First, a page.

Representatives of employees and trainees will not be guaranteed a role in new vocational training arrangements being introduced by the federal government.
On 21 April, the government announced major changes to vocational training structures which it says are designed to ensure “industry” is put into the driver’s seat in the training system.
But while “industry”, as defined by the Abbott government, clearly includes employers and employer groups, it doesn’t necessarily mean the people who work in a sector or those who represent them.
There is certainly no mention of unions in the government’s blueprint for the training future.
This is despite the fact that it was the union movement, together with the Hawke/Keating Labor governments, which developed the current world-class vocational training system in the first place.
And it has been unions, not employers, who have consistently argued for the importance of creating the highly skilled workforce Australia needs if it is to avoid becoming a low wage, low productivity economy this century.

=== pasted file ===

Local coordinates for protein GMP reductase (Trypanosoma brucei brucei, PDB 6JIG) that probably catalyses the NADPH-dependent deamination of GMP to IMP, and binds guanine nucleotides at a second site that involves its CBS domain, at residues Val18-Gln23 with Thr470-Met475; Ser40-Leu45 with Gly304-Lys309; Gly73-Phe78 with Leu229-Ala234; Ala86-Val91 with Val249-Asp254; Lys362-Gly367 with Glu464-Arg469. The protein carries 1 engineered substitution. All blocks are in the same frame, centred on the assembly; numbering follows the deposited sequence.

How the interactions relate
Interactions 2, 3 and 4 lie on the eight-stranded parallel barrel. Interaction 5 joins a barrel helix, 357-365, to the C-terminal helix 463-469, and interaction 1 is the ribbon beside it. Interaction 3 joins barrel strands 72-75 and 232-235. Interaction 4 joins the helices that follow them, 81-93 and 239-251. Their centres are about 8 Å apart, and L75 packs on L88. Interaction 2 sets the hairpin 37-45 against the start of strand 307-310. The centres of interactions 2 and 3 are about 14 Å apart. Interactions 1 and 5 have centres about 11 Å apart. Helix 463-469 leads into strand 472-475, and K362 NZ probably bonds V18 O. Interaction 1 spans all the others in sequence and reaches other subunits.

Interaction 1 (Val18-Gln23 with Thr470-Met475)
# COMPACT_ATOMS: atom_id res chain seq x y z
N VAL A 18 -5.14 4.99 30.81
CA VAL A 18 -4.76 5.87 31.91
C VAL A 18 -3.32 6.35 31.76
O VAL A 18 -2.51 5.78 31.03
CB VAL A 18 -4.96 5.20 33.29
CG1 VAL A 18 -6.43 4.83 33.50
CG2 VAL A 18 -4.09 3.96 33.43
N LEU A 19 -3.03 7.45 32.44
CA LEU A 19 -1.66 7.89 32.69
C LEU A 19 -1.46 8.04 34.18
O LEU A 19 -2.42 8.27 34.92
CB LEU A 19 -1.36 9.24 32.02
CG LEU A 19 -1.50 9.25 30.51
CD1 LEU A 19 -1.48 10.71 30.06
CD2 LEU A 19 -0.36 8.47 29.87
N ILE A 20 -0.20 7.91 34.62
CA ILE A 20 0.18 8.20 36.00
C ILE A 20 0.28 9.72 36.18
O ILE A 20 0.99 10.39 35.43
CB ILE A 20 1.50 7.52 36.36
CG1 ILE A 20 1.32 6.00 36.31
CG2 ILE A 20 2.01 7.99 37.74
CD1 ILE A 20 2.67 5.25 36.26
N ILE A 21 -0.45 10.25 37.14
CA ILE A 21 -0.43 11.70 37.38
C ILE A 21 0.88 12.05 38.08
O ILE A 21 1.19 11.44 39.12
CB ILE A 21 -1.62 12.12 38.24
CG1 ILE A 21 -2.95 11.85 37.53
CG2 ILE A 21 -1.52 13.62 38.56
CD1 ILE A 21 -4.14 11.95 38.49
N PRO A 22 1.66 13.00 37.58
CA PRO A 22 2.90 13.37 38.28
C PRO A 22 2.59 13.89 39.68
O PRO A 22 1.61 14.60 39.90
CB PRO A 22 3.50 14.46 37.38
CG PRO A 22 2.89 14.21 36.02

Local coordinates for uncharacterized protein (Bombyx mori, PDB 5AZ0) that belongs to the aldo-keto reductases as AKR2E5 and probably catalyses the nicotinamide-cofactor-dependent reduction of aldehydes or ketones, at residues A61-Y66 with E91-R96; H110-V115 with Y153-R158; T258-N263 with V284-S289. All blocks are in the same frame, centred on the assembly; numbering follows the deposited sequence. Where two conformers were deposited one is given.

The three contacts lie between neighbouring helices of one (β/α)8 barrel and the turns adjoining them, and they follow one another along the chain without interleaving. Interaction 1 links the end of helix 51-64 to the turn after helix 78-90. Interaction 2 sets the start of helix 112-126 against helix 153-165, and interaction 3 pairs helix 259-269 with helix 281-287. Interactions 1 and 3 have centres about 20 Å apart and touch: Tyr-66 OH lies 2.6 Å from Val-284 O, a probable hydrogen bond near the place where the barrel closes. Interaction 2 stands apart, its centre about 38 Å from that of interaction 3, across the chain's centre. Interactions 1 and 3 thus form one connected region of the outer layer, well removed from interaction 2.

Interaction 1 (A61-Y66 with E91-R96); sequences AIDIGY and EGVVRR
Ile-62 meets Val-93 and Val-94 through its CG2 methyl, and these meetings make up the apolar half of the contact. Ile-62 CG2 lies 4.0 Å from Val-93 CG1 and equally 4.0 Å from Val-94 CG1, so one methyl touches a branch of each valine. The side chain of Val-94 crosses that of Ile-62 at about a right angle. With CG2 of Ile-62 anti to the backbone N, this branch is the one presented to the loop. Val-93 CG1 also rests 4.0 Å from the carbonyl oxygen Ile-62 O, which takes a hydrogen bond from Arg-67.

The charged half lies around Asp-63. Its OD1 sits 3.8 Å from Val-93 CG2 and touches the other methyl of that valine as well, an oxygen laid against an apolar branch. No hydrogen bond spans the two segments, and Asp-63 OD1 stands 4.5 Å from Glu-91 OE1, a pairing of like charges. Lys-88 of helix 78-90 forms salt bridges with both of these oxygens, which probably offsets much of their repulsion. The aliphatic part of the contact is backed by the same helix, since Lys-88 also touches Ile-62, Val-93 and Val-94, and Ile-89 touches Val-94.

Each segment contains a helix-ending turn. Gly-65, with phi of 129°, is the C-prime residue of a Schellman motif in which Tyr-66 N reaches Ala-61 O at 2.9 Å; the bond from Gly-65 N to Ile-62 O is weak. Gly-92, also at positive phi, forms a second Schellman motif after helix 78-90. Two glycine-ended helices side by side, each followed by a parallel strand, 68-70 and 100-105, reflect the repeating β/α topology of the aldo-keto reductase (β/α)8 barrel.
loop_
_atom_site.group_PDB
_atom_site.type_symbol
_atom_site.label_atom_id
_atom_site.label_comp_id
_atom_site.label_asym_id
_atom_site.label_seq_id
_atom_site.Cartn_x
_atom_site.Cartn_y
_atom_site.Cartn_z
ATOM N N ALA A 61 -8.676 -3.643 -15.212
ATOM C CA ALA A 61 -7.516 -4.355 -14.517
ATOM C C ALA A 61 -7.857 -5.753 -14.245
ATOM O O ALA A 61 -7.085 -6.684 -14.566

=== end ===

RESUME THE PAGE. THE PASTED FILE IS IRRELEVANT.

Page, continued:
ACTU President Ged Kearney has called on the Abbott government to guarantee that the proposed new vocational training arrangements provide for genuine representation from all sides of industry, including fair representation of the interests of workers.
ACTU President Ged Kearney said: “The proposed new Industry Reference Committees and the Australian Industry Skills Committee announced today must include genuine representation from all sides of industry, including fair representation of the interests of workers.”